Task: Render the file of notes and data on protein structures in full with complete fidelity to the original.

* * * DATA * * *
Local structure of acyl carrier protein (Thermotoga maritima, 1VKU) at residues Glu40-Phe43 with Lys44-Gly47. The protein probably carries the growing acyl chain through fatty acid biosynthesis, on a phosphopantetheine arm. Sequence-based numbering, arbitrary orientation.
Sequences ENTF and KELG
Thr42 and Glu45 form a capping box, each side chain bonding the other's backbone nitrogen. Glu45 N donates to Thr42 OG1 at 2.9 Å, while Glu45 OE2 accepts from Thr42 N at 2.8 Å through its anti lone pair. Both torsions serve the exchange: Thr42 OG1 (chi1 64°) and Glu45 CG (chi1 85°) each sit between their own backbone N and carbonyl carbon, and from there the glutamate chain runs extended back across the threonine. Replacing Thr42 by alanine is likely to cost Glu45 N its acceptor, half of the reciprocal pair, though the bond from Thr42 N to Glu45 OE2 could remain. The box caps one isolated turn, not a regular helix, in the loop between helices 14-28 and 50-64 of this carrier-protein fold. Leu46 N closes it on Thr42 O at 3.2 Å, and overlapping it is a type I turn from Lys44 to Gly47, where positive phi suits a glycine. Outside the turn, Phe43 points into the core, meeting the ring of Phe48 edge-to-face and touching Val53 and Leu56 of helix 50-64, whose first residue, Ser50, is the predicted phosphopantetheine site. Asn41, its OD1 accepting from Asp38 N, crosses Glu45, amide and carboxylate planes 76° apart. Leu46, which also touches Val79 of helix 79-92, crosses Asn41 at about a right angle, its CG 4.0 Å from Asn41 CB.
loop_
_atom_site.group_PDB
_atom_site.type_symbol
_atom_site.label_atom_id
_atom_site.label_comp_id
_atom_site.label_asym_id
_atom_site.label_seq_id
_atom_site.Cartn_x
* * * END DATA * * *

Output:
Local structure of acyl carrier protein (Thermotoga maritima, 1VKU) at residues Glu40-Phe43 with Lys44-Gly47. The protein probably carries the growing acyl chain through fatty acid biosynthesis, on a phosphopantetheine arm. Sequence-based numbering, arbitrary orientation.
Sequences ENTF and KELG
Thr42 and Glu45 form a capping box, each side chain bonding the other's backbone nitrogen. Glu45 N donates to Thr42 OG1 at 2.9 Å, while Glu45 OE2 accepts from Thr42 N at 2.8 Å through its anti lone pair. Both torsions serve the exchange: Thr42 OG1 (chi1 64°) and Glu45 CG (chi1 85°) each sit between their own backbone N and carbonyl carbon, and from there the glutamate chain runs extended back across the threonine. Replacing Thr42 by alanine is likely to cost Glu45 N its acceptor, half of the reciprocal pair, though the bond from Thr42 N to Glu45 OE2 could remain. The box caps one isolated turn, not a regular helix, in the loop between helices 14-28 and 50-64 of this carrier-protein fold. Leu46 N closes it on Thr42 O at 3.2 Å, and overlapping it is a type I turn from Lys44 to Gly47, where positive phi suits a glycine. Outside the turn, Phe43 points into the core, meeting the ring of Phe48 edge-to-face and touching Val53 and Leu56 of helix 50-64, whose first residue, Ser50, is the predicted phosphopantetheine site. Asn41, its OD1 accepting from Asp38 N, crosses Glu45, amide and carboxylate planes 76° apart. Leu46, which also touches Val79 of helix 79-92, crosses Asn41 at about a right angle, its CG 4.0 Å from Asn41 CB.
loop_
_atom_site.group_PDB
_atom_site.type_symbol
_atom_site.label_atom_id
_atom_site.label_comp_id
_atom_site.label_asym_id
_atom_site.label_seq_id
_atom_site.Cartn_x